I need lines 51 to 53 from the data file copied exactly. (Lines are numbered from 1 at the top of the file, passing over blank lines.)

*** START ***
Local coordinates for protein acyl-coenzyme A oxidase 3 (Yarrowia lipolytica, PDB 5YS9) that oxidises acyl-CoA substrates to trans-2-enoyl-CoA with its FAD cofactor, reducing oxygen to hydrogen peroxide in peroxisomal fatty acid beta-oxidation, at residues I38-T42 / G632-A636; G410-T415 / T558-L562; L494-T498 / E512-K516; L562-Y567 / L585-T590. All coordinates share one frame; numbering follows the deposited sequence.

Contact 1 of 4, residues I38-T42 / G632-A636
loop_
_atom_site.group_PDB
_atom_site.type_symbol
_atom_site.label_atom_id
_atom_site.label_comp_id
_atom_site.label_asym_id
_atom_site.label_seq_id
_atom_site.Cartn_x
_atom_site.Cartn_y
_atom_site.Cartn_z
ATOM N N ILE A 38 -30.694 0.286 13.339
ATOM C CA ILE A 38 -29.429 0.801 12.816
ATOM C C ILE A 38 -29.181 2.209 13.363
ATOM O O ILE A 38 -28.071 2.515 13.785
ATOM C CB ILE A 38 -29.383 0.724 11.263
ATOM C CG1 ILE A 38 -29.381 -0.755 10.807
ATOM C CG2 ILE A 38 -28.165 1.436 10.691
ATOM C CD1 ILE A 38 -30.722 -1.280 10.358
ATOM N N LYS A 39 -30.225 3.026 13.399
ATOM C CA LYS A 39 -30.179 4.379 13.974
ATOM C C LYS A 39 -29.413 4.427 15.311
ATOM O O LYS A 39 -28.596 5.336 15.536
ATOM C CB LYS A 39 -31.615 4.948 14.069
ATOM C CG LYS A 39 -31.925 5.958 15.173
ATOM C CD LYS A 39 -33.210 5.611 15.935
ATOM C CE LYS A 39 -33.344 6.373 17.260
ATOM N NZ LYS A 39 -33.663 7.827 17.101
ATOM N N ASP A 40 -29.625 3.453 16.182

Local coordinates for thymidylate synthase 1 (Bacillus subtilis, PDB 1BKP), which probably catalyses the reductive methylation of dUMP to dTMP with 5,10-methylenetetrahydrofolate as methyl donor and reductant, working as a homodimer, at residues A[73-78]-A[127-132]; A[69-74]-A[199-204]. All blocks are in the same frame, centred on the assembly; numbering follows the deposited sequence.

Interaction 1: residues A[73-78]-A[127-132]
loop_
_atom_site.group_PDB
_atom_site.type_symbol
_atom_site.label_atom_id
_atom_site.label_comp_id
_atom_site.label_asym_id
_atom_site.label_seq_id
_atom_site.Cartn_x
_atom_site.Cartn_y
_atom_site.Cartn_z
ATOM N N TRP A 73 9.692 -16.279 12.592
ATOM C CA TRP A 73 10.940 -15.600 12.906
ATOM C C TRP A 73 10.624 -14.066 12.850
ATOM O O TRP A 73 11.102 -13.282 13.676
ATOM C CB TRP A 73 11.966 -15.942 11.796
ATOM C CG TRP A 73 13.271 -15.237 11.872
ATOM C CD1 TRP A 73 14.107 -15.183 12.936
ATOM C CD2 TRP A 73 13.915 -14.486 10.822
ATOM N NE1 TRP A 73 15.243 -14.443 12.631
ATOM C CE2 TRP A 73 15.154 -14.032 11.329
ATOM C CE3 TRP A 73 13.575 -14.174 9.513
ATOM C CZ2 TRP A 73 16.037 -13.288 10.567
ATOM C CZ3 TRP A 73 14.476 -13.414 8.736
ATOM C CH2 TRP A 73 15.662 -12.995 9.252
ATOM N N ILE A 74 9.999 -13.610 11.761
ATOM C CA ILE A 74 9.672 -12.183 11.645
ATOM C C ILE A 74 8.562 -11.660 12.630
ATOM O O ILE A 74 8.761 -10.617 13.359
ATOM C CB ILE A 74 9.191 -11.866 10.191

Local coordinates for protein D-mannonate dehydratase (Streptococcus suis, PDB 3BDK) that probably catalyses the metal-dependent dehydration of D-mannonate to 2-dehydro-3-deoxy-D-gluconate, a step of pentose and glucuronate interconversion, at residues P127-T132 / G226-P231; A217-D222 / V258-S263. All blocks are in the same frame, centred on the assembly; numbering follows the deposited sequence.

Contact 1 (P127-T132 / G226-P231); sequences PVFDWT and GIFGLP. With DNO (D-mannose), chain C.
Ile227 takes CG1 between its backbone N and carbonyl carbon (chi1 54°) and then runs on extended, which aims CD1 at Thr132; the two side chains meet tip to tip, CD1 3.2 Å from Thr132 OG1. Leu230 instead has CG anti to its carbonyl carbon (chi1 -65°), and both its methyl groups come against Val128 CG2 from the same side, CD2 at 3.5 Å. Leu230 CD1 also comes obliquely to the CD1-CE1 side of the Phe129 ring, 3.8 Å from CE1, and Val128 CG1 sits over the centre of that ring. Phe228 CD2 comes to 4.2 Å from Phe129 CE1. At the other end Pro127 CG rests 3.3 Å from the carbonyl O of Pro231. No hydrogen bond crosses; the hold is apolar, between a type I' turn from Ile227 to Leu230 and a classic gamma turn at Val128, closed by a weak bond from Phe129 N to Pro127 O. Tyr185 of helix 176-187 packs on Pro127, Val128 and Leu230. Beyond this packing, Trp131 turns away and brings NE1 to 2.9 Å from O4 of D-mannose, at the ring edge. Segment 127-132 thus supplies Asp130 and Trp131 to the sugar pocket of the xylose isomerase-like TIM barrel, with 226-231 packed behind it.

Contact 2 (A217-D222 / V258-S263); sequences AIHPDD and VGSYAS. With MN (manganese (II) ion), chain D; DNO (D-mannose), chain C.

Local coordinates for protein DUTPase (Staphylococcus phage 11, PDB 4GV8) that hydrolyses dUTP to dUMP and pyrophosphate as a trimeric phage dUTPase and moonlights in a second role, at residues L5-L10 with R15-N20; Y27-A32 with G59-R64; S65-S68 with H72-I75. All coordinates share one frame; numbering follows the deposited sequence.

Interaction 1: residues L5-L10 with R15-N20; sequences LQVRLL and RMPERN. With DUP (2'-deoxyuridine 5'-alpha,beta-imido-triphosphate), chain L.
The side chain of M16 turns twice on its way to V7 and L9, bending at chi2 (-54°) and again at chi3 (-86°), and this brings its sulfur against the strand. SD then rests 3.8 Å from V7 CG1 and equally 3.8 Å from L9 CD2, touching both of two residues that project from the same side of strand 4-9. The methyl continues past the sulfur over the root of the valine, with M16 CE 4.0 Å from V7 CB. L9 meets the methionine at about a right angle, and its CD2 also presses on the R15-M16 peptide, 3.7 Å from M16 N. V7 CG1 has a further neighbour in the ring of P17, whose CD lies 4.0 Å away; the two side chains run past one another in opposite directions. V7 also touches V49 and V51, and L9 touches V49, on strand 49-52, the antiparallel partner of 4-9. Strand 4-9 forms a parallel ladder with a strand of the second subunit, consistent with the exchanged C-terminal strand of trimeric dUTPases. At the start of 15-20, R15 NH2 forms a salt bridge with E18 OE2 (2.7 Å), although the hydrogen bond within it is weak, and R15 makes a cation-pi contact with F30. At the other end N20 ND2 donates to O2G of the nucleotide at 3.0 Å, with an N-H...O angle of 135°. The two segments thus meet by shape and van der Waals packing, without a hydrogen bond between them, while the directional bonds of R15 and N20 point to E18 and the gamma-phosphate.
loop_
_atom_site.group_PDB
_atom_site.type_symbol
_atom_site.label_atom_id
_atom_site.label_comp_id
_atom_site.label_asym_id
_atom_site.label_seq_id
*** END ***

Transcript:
ATOM N NE1 TRP A 73 15.243 -14.443 12.631
ATOM C CE2 TRP A 73 15.154 -14.032 11.329
ATOM C CE3 TRP A 73 13.575 -14.174 9.513